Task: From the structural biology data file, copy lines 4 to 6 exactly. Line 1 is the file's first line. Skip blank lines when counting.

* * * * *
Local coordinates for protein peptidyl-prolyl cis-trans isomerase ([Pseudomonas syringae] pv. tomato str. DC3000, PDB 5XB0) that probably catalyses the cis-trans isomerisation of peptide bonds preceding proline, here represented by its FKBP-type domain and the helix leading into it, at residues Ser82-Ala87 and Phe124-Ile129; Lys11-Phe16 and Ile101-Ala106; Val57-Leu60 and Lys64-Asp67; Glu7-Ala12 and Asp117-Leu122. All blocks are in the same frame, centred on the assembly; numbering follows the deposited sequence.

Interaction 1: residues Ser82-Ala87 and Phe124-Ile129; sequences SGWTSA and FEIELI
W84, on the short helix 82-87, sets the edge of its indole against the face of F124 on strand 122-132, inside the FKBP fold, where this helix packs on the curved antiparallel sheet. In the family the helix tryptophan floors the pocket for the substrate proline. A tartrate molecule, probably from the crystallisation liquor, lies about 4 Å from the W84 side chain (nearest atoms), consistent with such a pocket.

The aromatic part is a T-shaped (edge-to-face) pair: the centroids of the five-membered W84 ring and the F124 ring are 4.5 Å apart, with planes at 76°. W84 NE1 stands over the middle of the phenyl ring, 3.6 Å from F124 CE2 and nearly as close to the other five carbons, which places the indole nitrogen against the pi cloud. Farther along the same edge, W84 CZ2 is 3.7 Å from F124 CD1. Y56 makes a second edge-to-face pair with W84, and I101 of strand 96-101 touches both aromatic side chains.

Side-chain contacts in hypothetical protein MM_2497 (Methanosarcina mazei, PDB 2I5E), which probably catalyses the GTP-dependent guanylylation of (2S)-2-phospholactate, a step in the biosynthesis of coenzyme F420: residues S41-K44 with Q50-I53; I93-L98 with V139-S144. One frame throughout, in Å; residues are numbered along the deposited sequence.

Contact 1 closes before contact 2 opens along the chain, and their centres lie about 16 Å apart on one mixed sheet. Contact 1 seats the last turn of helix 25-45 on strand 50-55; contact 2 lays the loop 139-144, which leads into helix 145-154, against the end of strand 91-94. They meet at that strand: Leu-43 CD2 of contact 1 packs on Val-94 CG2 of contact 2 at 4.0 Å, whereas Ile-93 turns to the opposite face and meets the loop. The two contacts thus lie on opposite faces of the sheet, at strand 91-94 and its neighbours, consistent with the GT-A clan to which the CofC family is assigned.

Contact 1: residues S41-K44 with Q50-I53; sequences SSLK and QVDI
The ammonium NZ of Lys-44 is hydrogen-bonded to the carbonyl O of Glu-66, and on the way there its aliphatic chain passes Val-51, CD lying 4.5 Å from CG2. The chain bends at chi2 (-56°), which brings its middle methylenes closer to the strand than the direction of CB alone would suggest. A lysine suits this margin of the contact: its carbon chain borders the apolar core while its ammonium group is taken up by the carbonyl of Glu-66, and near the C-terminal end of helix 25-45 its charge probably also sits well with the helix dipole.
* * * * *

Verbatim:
The aromatic part is a T-shaped (edge-to-face) pair: the centroids of the five-membered W84 ring and the F124 ring are 4.5 Å apart, with planes at 76°. W84 NE1 stands over the middle of the phenyl ring, 3.6 Å from F124 CE2 and nearly as close to the other five carbons, which places the indole nitrogen against the pi cloud. Farther along the same edge, W84 CZ2 is 3.7 Å from F124 CD1. Y56 makes a second edge-to-face pair with W84, and I101 of strand 96-101 touches both aromatic side chains.

Side-chain contacts in hypothetical protein MM_2497 (Methanosarcina mazei, PDB 2I5E), which probably catalyses the GTP-dependent guanylylation of (2S)-2-phospholactate, a step in the biosynthesis of coenzyme F420: residues S41-K44 with Q50-I53; I93-L98 with V139-S144. One frame throughout, in Å; residues are numbered along the deposited sequence.

Contact 1 closes before contact 2 opens along the chain, and their centres lie about 16 Å apart on one mixed sheet. Contact 1 seats the last turn of helix 25-45 on strand 50-55; contact 2 lays the loop 139-144, which leads into helix 145-154, against the end of strand 91-94. They meet at that strand: Leu-43 CD2 of contact 1 packs on Val-94 CG2 of contact 2 at 4.0 Å, whereas Ile-93 turns to the opposite face and meets the loop. The two contacts thus lie on opposite faces of the sheet, at strand 91-94 and its neighbours, consistent with the GT-A clan to which the CofC family is assigned.